To illustrate what I mean the best example in the three texts I have cited is found at the start of the two great commandments: Hear, O Israel. Now this word is unbelievably complex to unfold. Etymologically the word means "he who has striven with God" (Gen. 32:28) and it the given to Jacob and then, symbolically, extended to his descendants - the people of Israel. So, you be tempted to think the word means the Jewish people as a whole. But in the complex processes that gave rise to Christianity as a religion distinct from Judaism the Church came to believe that it was the true Israel. As we know only too well some unpleasant and utterly brutal conflicts have broke out over this. In the modern context, of course, it is a word inextricably tied to the present middle-eastern nation - a nation which has all kinds of issues connected with it, some positive but many of which remain deeply problematic. I, personally, have always taken the word's strict etymological meaning and so interpreted it to mean anyone who strives with God regardless of whether they call themselves a Jew, a Christian or anything else. (Those who know their Bible will know that both Matthew and Luke drop the word because they did not find it helpful).

I think the words 'God' and 'Lord' are equally problematic. Again I could unpack the many complex meanings of them but I'll simply note that recently I have made it clear that I think the most reasonable meaning of the words, given our current state of scientific and psychological knowledge as well as our community's historic particular commitment to the unity of God (hence the name Unitarian), is only to be found when you add Nature to it with the conjunction "or" meaning equivalence - hence God-or-Nature (Deus sive Natura). God is Nature and Nature is God - is not outside this world but is world and we are part of the same and so part of God.

The Lord's Prayer is filled with tied up cats: Father, heaven, hallowing, kingdom, heaven and earth (taken as a linked pair), evil, glory, for ever and ever. Whether I like it or not I have to engage in a fairly major act of interpretation every time I utter it. To be sure I still gain a great deal of comfort from the familiar feel the words in my mouth - its nice to know the cat's safely tied up outside as it seems it always has been - but when I come really to examine this feeling I am increasingly recognising that it is driven more by my passive emotions than any truly active ones - i.e. ones that are informed by careful thought and reflection.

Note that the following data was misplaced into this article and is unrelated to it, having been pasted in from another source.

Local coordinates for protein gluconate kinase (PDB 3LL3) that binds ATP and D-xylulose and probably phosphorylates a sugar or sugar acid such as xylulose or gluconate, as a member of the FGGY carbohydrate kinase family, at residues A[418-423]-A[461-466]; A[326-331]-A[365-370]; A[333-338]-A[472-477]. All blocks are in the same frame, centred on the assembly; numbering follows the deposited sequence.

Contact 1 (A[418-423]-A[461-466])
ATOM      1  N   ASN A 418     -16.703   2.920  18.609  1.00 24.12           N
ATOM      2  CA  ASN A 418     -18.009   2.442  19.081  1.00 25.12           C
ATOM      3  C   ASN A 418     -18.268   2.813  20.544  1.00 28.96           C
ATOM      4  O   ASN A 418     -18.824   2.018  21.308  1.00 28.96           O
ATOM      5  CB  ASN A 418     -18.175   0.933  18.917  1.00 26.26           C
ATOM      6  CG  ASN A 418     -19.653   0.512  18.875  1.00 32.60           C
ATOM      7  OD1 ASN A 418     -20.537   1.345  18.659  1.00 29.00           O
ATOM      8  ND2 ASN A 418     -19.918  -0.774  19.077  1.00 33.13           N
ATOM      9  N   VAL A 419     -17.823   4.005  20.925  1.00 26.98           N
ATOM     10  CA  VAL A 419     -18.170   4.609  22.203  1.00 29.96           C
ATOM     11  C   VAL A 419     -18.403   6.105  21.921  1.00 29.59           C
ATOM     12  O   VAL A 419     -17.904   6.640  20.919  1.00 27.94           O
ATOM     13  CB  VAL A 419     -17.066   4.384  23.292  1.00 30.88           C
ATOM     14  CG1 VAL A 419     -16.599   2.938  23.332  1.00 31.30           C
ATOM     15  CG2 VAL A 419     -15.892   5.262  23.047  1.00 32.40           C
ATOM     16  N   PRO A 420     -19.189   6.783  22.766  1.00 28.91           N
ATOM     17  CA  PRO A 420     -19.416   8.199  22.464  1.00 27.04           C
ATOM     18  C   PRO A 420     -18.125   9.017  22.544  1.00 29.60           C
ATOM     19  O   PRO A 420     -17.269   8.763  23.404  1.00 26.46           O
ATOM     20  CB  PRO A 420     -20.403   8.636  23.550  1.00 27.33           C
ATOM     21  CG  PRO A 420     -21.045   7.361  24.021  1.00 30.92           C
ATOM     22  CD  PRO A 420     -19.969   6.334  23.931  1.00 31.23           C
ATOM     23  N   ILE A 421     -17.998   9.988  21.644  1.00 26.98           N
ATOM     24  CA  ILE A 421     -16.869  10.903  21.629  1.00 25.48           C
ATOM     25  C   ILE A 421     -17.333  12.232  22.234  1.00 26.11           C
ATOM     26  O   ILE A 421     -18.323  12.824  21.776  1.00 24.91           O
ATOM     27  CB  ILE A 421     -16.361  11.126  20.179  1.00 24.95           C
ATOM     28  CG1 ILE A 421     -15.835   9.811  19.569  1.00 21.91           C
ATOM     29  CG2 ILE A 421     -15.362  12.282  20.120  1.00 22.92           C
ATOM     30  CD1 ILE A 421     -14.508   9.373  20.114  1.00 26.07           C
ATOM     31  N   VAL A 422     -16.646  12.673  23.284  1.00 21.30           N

Now I raise this matter because, as your minister, I am charged with the preparation and conduct of public, corporate worship that is intellectually and spiritually sound and coherent (as well as satisfying at a basic literary level). Also, following on from my point about there being no such thing as a pure universal religion cut off from all local and contingent particularities, I need to offer you worship which remains knowingly connected with its historic particular procession of faith namely (to follow the Unitarian theologian James Luther Adams (1901–1994)):a religion which "looks to a Power that is living, that is active in a love seeking concrete manifestation" and which has found a "decisive response in the living posture and gesture of Jesus of Nazareth."

As we know, some contemporary Unitarians want to cut loose from our foundational particularity as followers of Jesus but in my opinion, although they have seen correctly some radical pruning is necessary, they have been snipping - and occasionally hacking - away in the wrong place. They shouldn't be cutting off our particularity that is Jesus but the great deal of unnecessary growth that appears above a much overlooked teaching of his.

Remember that when Jesus introduces the Lord's Prayer in Matthew (6:9) and Luke (11:2). He suggests that we should pray after this manner or like this. Notice he does not ask us to pray exactly like this. Jesus seems here, and elsewhere, to be more concerned to teach those who were following him a pattern of prayer; indeed in all his actions he offers us a pattern of living response to the Divine presence of God in, and through, Nature and not to set himself up - nor any particular religion as absolute.

In short he is telling us here that we don't need to pray the Lord's Prayer exactly as we learnt it but to learn it in order to use it as a pattern our own prayers - to respond to God-or-Nature in the same spirit as he did, that is to say without mediator or veil and according to the knowledge of the world we possess.